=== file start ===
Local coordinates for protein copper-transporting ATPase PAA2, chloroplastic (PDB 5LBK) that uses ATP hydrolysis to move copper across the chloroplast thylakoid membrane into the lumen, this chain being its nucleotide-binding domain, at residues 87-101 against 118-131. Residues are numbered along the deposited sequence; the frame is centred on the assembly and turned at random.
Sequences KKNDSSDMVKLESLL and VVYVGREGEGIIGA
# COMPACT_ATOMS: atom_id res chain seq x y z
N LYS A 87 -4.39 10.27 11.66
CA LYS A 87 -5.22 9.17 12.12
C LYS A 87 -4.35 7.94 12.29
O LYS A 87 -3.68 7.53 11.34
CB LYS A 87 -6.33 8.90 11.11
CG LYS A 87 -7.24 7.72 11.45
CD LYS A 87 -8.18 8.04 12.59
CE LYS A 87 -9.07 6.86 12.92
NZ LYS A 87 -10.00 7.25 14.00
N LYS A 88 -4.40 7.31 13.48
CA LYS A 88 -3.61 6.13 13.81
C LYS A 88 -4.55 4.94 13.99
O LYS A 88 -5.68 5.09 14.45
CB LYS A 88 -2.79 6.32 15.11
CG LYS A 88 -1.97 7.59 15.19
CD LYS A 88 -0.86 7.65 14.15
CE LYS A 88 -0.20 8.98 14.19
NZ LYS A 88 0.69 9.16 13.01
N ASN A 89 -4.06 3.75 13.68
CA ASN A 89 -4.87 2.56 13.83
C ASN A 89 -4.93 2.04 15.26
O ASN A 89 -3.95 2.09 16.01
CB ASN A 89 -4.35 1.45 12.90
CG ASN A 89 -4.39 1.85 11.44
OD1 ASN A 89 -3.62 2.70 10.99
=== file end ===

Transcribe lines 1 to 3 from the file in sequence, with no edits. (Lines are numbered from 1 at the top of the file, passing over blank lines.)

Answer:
Local coordinates for protein copper-transporting ATPase PAA2, chloroplastic (PDB 5LBK) that uses ATP hydrolysis to move copper across the chloroplast thylakoid membrane into the lumen, this chain being its nucleotide-binding domain, at residues 87-101 against 118-131. Residues are numbered along the deposited sequence; the frame is centred on the assembly and turned at random.
Sequences KKNDSSDMVKLESLL and VVYVGREGEGIIGA
# COMPACT_ATOMS: atom_id res chain seq x y z